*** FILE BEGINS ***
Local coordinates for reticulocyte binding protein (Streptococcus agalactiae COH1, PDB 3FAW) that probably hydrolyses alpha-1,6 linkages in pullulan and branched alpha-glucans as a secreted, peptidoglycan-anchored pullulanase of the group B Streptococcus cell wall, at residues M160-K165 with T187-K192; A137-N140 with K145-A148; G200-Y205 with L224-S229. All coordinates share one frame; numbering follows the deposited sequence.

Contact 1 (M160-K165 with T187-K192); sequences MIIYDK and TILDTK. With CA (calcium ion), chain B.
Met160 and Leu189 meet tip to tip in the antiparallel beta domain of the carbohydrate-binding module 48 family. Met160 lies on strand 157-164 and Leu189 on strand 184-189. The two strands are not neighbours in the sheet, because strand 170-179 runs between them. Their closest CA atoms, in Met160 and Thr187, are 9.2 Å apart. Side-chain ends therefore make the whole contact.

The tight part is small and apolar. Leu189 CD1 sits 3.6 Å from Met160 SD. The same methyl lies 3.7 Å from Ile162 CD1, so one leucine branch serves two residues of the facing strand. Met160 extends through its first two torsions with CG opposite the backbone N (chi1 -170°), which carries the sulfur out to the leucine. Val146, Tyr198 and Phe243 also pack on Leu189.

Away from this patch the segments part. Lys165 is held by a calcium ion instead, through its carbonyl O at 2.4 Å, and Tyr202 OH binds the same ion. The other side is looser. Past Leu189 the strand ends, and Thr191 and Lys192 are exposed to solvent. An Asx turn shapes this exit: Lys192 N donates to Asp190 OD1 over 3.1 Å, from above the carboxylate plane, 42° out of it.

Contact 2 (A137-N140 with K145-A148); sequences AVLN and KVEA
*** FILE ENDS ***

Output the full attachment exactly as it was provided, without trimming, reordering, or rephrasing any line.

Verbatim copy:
Local coordinates for reticulocyte binding protein (Streptococcus agalactiae COH1, PDB 3FAW) that probably hydrolyses alpha-1,6 linkages in pullulan and branched alpha-glucans as a secreted, peptidoglycan-anchored pullulanase of the group B Streptococcus cell wall, at residues M160-K165 with T187-K192; A137-N140 with K145-A148; G200-Y205 with L224-S229. All coordinates share one frame; numbering follows the deposited sequence.

Contact 1 (M160-K165 with T187-K192); sequences MIIYDK and TILDTK. With CA (calcium ion), chain B.
Met160 and Leu189 meet tip to tip in the antiparallel beta domain of the carbohydrate-binding module 48 family. Met160 lies on strand 157-164 and Leu189 on strand 184-189. The two strands are not neighbours in the sheet, because strand 170-179 runs between them. Their closest CA atoms, in Met160 and Thr187, are 9.2 Å apart. Side-chain ends therefore make the whole contact.

The tight part is small and apolar. Leu189 CD1 sits 3.6 Å from Met160 SD. The same methyl lies 3.7 Å from Ile162 CD1, so one leucine branch serves two residues of the facing strand. Met160 extends through its first two torsions with CG opposite the backbone N (chi1 -170°), which carries the sulfur out to the leucine. Val146, Tyr198 and Phe243 also pack on Leu189.

Away from this patch the segments part. Lys165 is held by a calcium ion instead, through its carbonyl O at 2.4 Å, and Tyr202 OH binds the same ion. The other side is looser. Past Leu189 the strand ends, and Thr191 and Lys192 are exposed to solvent. An Asx turn shapes this exit: Lys192 N donates to Asp190 OD1 over 3.1 Å, from above the carboxylate plane, 42° out of it.

Contact 2 (A137-N140 with K145-A148); sequences AVLN and KVEA